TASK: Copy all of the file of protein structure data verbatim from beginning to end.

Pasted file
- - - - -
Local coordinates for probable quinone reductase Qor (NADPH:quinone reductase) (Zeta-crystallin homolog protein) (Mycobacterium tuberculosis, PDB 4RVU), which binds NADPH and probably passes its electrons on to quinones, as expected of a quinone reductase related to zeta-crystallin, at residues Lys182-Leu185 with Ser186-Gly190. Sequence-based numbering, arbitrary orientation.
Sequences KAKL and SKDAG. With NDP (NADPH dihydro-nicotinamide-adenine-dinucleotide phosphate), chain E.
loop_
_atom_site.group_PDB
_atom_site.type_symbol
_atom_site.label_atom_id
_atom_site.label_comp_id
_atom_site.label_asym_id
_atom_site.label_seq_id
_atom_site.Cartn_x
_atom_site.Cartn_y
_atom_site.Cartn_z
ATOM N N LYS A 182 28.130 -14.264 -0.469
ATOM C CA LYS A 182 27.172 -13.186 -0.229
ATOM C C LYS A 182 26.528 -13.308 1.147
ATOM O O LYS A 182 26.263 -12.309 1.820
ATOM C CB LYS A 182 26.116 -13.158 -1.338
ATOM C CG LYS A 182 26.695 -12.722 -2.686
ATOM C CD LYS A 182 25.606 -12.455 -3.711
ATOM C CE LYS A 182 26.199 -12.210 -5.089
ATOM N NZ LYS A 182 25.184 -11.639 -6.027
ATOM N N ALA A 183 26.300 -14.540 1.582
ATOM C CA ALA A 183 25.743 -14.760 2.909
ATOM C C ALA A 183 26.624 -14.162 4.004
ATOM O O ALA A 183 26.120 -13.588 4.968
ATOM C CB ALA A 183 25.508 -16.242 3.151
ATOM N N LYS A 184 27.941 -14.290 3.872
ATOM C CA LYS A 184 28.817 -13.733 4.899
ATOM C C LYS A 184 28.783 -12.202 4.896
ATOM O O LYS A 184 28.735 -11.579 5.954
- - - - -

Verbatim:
Local coordinates for probable quinone reductase Qor (NADPH:quinone reductase) (Zeta-crystallin homolog protein) (Mycobacterium tuberculosis, PDB 4RVU), which binds NADPH and probably passes its electrons on to quinones, as expected of a quinone reductase related to zeta-crystallin, at residues Lys182-Leu185 with Ser186-Gly190. Sequence-based numbering, arbitrary orientation.
Sequences KAKL and SKDAG. With NDP (NADPH dihydro-nicotinamide-adenine-dinucleotide phosphate), chain E.
loop_
_atom_site.group_PDB
_atom_site.type_symbol
_atom_site.label_atom_id
_atom_site.label_comp_id
_atom_site.label_asym_id
_atom_site.label_seq_id
_atom_site.Cartn_x
_atom_site.Cartn_y
_atom_site.Cartn_z
ATOM N N LYS A 182 28.130 -14.264 -0.469
ATOM C CA LYS A 182 27.172 -13.186 -0.229
ATOM C C LYS A 182 26.528 -13.308 1.147
ATOM O O LYS A 182 26.263 -12.309 1.820
ATOM C CB LYS A 182 26.116 -13.158 -1.338
ATOM C CG LYS A 182 26.695 -12.722 -2.686
ATOM C CD LYS A 182 25.606 -12.455 -3.711
ATOM C CE LYS A 182 26.199 -12.210 -5.089
ATOM N NZ LYS A 182 25.184 -11.639 -6.027
ATOM N N ALA A 183 26.300 -14.540 1.582
ATOM C CA ALA A 183 25.743 -14.760 2.909
ATOM C C ALA A 183 26.624 -14.162 4.004
ATOM O O ALA A 183 26.120 -13.588 4.968
ATOM C CB ALA A 183 25.508 -16.242 3.151
ATOM N N LYS A 184 27.941 -14.290 3.872
ATOM C CA LYS A 184 28.817 -13.733 4.899
ATOM C C LYS A 184 28.783 -12.202 4.896
ATOM O O LYS A 184 28.735 -11.579 5.954